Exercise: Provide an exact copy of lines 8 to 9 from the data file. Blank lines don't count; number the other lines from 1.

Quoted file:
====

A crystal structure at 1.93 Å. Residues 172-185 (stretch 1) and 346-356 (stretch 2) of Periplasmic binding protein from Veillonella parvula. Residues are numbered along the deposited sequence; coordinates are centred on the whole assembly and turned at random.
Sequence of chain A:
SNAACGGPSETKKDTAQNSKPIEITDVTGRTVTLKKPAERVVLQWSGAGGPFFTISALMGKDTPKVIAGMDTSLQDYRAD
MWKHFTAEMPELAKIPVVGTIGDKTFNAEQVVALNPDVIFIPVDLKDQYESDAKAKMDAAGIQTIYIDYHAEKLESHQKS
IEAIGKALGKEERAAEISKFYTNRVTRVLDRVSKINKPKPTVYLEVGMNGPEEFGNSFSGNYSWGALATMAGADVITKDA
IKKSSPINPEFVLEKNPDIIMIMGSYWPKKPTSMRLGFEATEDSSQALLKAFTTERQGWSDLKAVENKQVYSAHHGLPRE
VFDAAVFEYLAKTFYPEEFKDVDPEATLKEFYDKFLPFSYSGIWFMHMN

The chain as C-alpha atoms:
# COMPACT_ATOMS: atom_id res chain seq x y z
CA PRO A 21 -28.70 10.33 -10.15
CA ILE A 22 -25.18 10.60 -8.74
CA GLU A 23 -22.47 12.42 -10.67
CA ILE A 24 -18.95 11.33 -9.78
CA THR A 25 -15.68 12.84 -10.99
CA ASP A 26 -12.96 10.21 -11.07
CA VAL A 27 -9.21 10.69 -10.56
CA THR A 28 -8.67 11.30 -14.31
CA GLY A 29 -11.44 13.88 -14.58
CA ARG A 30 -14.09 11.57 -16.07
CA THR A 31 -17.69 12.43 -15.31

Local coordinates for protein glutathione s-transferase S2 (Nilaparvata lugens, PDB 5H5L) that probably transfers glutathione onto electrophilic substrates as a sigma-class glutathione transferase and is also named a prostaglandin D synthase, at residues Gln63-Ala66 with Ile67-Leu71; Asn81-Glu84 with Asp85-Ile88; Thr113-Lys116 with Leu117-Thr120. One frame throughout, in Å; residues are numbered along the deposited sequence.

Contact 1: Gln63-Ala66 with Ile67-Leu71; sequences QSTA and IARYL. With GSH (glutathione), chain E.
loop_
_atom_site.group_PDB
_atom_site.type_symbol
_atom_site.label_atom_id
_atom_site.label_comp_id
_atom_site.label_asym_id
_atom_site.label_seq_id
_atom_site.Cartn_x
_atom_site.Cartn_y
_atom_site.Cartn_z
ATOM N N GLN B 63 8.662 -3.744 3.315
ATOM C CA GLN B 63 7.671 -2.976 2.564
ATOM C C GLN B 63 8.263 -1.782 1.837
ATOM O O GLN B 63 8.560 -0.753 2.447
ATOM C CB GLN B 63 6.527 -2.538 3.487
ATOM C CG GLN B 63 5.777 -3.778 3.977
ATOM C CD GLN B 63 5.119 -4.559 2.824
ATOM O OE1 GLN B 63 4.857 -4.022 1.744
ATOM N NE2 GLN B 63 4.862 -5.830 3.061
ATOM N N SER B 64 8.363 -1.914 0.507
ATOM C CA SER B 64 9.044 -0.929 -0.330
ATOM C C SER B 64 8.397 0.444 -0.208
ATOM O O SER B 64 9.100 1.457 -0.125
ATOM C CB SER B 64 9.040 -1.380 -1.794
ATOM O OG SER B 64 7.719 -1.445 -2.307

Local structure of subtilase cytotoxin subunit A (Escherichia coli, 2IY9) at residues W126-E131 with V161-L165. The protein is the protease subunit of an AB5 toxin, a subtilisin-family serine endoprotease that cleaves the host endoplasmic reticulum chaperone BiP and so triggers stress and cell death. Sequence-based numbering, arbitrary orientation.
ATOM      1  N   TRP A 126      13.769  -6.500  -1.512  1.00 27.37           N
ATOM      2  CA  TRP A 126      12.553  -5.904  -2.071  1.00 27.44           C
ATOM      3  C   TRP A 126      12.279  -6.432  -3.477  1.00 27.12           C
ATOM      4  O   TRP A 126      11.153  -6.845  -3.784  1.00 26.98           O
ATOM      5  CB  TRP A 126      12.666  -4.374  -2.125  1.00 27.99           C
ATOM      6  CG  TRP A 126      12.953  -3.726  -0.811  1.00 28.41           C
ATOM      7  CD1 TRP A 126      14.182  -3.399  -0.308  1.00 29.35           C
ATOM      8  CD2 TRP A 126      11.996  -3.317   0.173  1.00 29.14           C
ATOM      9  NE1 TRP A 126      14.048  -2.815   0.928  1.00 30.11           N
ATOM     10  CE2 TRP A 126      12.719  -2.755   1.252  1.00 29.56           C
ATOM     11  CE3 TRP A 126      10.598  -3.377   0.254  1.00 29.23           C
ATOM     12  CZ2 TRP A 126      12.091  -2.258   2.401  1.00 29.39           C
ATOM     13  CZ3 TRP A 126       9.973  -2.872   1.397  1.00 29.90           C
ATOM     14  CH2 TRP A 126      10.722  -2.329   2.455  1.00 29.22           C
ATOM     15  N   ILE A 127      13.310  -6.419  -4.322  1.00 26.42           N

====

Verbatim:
The chain as C-alpha atoms:
# COMPACT_ATOMS: atom_id res chain seq x y z